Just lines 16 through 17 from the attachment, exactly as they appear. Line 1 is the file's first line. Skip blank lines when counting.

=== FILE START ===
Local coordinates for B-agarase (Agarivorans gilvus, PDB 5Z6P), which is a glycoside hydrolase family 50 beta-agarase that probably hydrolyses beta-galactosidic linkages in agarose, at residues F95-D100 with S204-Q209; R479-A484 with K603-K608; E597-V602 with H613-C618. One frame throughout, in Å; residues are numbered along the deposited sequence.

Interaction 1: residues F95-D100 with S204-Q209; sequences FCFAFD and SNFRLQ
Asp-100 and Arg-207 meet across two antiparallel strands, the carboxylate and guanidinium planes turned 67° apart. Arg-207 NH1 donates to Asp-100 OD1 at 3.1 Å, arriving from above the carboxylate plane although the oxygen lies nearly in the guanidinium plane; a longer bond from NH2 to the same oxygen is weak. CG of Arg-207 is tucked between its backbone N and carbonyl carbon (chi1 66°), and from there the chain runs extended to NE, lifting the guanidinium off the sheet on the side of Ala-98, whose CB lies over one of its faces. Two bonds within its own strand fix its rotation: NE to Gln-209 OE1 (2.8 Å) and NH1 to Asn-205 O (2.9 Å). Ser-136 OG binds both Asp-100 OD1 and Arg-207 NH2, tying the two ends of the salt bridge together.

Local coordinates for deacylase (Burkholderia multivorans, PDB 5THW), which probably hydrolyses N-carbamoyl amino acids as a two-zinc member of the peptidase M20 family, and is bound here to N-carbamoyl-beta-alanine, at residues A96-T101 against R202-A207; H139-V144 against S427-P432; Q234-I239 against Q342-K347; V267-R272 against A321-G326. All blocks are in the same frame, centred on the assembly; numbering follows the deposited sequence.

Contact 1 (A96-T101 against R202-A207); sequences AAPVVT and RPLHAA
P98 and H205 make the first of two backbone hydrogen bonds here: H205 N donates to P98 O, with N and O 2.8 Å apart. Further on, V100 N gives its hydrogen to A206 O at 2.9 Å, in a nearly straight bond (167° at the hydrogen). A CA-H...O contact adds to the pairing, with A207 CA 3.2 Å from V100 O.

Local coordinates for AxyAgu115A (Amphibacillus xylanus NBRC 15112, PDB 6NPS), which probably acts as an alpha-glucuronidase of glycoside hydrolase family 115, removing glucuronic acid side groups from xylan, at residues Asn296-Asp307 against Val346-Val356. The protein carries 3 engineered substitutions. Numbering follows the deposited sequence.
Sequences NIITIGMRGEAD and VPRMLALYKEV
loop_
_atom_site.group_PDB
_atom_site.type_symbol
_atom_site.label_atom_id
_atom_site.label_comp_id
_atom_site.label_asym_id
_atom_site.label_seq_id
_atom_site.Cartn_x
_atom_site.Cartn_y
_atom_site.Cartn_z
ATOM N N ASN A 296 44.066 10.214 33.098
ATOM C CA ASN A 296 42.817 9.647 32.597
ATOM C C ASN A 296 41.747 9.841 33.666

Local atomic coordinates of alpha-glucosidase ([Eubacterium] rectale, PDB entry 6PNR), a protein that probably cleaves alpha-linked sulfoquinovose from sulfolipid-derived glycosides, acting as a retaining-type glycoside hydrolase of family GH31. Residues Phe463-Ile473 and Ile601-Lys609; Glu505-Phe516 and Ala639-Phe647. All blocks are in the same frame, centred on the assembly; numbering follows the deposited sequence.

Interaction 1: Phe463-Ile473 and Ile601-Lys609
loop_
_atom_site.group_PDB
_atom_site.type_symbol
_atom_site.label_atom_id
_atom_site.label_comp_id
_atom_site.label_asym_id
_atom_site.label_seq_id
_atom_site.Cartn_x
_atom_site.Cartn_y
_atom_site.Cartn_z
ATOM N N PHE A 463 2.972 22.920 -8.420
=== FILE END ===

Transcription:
_atom_site.Cartn_x
_atom_site.Cartn_y